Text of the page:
In May or June of '67, Uncle Starr drove up to our farm in Grandpa B's old Chevy pickup, unloaded a Cushman scooter and gave it to me. Keep in mind I didn't know how to ride anything. I tried, but immediately plowed into the mailbox. A couple days later, my other Grandpa H (Mom's dad) came up and said, "Get that scooter out, start it up, and I'll show you how to ride." (Grandpa H rode Indian motocycles in his youth.) I nervously complied. I was on front at the handlebars, Grandpa was on back, and we took off. He was coaching me as we rolled along, and I suspect doing a lot of body English back there. Telling me to stay out of the gravel, and watch for bumps and holes in the surface that could upset the scooter. We rode down to his farm, a mile away, and turned back. When we got back home, I WAS RIDING!! Several days later Grandpa H came back and gave my brothers a new 20" bicycle so they wouldn't be 'left out'. I learned how to ride a bicycle then, but it was a whole 'nuther thing for me to pedal and balance at the same time.

A number of the kids around the farming community were getting small motorcycles: Honda step-through 50's, Yamaha 80's, my cousin got a brand-new Suzuki 120, another kid had a Yamaha Twin Jet 100 that sounded like a swarm of bees. Another kid's older brother had a Honda 250 Dream! How could anyone handle that much power?? Taking off, he could spin his rear tire on gravel at will! We were just kids, 12, 13, 14 years old, no drivers license or any of that stuff. We rode the cow trails in the pastures and stuck to the dirt roads around the county and stayed off the pavement. We had already been driving farm trucks, tractors and such for several years. It was expected of you.

I found I was at a distinct disadvantage on the Cushman with its small scooter wheels on sand and gravel roads, and especially on the rough cow trails. Small wheels simply won't roll over objects that big wheels will. I spent some time on the ground. And besides, those other kids had motorcycles with wire wheels and clutches and 4 speeds and they were cool! And I had this scooter with little wheels and a centrifugal clutch. To be fair, the Cushman would outrun some of the small bikes; given enough room, it'd top out about 60.

No, I couldn't be satisfied with what I had. That being Dad's perpetual question. I don't know what he thought of his brother giving me that scooter, but he was dead set against motorcycles. At one point during one of my tirades, he said he would buy me any car I wanted if I would just shut up about them dang motorcycles!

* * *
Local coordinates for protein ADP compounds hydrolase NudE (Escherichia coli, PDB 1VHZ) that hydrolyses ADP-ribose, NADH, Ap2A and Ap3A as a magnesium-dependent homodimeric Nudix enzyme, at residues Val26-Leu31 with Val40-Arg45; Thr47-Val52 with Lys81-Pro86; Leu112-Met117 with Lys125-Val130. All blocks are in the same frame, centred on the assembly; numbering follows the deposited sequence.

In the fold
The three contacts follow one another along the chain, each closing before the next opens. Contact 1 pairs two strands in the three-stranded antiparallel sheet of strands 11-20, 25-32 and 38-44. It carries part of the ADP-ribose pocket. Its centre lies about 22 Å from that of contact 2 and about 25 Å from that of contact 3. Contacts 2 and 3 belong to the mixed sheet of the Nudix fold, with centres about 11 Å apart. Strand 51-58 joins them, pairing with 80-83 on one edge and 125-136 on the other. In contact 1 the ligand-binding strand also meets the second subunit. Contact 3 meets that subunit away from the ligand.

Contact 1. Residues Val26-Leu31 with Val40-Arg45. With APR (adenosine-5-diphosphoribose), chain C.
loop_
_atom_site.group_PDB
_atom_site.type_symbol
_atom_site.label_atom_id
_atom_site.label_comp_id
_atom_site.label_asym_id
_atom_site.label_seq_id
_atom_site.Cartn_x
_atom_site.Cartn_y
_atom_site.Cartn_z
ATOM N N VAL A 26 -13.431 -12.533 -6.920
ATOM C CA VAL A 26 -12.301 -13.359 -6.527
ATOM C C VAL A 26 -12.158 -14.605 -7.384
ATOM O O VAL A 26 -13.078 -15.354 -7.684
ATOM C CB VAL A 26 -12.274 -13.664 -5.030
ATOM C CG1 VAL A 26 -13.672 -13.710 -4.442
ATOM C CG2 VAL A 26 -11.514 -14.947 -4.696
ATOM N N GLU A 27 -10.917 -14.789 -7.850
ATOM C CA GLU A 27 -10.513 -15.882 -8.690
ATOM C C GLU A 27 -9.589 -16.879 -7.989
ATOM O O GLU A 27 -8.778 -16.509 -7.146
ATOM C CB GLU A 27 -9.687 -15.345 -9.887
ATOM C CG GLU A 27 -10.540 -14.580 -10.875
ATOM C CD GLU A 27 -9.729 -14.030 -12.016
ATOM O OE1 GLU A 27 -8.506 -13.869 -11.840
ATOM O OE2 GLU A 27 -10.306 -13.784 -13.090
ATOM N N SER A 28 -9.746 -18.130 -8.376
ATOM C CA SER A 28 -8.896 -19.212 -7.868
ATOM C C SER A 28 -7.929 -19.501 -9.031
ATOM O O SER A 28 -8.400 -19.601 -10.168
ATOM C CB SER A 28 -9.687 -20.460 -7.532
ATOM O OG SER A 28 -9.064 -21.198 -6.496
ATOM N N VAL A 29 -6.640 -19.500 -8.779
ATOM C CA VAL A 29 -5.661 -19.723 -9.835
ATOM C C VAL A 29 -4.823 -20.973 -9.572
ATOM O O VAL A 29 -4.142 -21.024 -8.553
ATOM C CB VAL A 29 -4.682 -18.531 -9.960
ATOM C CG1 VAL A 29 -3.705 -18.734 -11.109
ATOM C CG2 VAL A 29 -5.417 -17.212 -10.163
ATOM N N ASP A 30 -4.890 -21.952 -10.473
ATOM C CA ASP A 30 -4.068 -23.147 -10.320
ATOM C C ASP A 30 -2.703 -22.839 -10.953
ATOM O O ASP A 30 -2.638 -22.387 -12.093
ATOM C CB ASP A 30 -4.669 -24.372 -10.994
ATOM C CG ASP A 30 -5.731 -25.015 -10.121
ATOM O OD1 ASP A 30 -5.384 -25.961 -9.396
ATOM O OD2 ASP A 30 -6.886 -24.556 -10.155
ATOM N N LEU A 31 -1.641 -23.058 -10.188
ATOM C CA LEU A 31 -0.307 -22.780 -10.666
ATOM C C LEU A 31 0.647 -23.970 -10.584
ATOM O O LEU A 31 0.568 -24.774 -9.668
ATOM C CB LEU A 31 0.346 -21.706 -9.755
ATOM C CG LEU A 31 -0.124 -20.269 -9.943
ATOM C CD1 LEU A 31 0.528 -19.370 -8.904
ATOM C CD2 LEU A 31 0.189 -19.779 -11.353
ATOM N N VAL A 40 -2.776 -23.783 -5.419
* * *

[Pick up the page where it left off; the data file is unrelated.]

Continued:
(In retrospect I realize, dang, I coulda had a Corvette!!) And it couldn't be just any motorcycle, it had to be a Harley-Davidson 125 Rapido, a decision made after reading the test article in Hot Rod magazine.

We got the Topeka newspaper from Grandma H a day later after they had read it. That was my only source of information and I was determined to find the Rapido in the want ads. Considering the microscopic view of the used bike market that gave me, it was miraculous when a Rapido showed up in the ads. I had already figured out that Mom was who I needed to work on, and I made my best case for her to take me down to Grandma's so we could use the phone and call about the H-D. The bike turned out to be at a dealer in Topeka, and Mom, bless her heart, actually talked her way into borrowing Grandpa's new '66 Chevy pickup so we could take the Cushman the 60 miles down to Topeka and trade it for the Rapido.

This was a typical cold, dreary, wet February 28th in Kansas. We arrived at the dealer in Topeka, only to find out they had sold the Rapido in the mean time! I was crushed. But then I got to see the actual bike, and was secretly glad they had sold it. Previous owner had made a mangled attempt to make a 'dirt bike' out of it.
Well, I knew this was going to be my only chance in the world to get real motorcycle. A salesman took me back to a dank, poorly lit room jammed with bikes and I 'selected' a '67 Honda S-90. It 'only' had 14000 some miles on it. My 'test ride' consisted of riding on the back of the bike down the alley and back. Sold!

Being the spoiled, whining little cuss that I was, I insisted that I should ride it home. 60 miles. In the rain/sleet. Mom was firm. I shut up and got in the truck. At intervals along the way home I brought the subject up again, to be met with firm resistance. Finally she relented at Randolph. I could ride the last 10 miles home. Excited It was raining lightly and the road was wet, but I was only vaguely aware of that. I had a motorcycle!!!

The farm is two miles off the highway, and the temps that day had gotten above the melting point, and with the rain the dirt road had turned into a quagmire. By time I got home that poor little Honda was just a big mudball, hardly any feature showing to prove that it was a motorcycle. But I would've slept out in the shed with it that night, because I had a motorcycle!!

Like others who've posted their thoughts on your question, I can't really put that passion into words. The best I can do is point at my heart and say, "It does that thing."
(This post was last modified: 12-13-2017 07:18 AM by The ferret.)
12-13-2017 12:45 AM
Find all posts by this user Quote this message in a reply
Post Reply 

Forum Friends
Premium Exhausts & Unique Parts from Japan

Recent Posts
To displace the turnsignals is not an . . .Leonard — 11:32 PM
To displace the turnsignals is not an op . . .Wisedrum — 11:21 PM
Thread Drift
I'm just glad I don't have to encounter . . .Ben70 — 10:53 PM
Revisiting rain gear purchases
I prefer my rain gear to be the outer la . . .EmptySea — 10:24 PM
Dyno results....Re-dyno after reflash?
I'm sorry to be the party pooper here; b . . .TINK — 10:09 PM
2013 vs 2017
562 lbs for which one, Ulvetanna?Cormanus — 09:56 PM
Thread Drift
Geez, you two! This tragedy is getting w . . .Cormanus — 09:17 PM
Japanese police panniers? FWIW, I was t . . .rotor — 08:42 PM

» Members: 3,952
» Latest member: operider
» Forum threads: 10,179
» Forum posts: 183,819

Full Statistics

Forum Jump: